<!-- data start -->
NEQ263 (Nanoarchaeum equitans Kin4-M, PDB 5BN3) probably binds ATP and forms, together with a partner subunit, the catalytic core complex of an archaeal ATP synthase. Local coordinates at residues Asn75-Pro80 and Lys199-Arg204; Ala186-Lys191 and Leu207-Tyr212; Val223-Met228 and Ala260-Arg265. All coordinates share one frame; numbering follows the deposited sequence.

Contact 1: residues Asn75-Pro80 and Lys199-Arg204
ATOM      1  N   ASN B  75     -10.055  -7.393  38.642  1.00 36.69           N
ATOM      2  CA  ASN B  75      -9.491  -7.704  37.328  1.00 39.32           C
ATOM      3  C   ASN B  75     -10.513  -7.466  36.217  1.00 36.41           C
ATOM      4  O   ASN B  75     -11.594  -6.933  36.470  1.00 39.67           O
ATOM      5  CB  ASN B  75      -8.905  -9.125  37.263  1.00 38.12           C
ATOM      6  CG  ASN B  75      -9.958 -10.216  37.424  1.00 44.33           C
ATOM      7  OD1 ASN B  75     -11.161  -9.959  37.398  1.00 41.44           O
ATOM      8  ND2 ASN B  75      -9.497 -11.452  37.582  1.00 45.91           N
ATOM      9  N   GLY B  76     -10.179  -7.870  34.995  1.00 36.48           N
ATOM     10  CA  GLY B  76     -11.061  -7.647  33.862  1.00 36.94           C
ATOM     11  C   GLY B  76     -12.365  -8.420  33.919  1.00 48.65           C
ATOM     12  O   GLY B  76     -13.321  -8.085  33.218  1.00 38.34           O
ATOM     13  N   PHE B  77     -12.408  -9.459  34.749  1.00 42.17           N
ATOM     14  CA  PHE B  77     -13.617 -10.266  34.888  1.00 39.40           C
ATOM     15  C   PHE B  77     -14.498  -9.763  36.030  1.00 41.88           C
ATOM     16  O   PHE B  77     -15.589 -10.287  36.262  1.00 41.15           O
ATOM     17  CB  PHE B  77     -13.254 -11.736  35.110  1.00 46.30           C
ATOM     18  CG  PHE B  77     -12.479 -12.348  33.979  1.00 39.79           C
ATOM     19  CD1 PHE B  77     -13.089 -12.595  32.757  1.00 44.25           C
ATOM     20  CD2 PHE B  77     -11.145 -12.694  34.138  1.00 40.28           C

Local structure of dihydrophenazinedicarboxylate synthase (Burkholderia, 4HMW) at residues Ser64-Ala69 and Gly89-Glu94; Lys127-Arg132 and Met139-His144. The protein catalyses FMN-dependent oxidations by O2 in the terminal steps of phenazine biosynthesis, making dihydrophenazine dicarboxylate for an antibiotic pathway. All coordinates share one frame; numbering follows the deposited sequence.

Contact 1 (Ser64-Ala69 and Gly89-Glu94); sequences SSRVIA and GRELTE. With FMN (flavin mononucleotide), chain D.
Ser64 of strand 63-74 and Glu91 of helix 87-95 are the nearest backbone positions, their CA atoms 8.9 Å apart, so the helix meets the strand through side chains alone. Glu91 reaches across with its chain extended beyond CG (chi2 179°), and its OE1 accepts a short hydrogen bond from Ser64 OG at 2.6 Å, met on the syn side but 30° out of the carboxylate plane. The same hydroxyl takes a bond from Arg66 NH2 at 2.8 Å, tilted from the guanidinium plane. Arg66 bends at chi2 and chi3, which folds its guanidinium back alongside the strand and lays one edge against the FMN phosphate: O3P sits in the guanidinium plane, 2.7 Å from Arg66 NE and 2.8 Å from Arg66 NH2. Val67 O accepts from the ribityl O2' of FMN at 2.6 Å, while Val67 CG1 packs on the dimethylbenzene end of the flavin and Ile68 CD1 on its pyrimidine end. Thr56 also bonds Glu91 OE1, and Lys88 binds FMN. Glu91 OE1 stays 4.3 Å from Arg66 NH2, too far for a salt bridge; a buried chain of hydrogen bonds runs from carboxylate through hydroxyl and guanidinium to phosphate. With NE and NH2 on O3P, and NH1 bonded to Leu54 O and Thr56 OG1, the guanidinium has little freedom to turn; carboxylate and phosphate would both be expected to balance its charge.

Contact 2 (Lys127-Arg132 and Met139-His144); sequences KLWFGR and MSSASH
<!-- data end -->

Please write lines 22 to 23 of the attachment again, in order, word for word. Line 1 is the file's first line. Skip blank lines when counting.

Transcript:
ATOM     20  CD2 PHE B  77     -11.145 -12.694  34.138  1.00 40.28           C

Local structure of dihydrophenazinedicarboxylate synthase (Burkholderia, 4HMW) at residues Ser64-Ala69 and Gly89-Glu94; Lys127-Arg132 and Met139-His144. The protein catalyses FMN-dependent oxidations by O2 in the terminal steps of phenazine biosynthesis, making dihydrophenazine dicarboxylate for an antibiotic pathway. All coordinates share one frame; numbering follows the deposited sequence.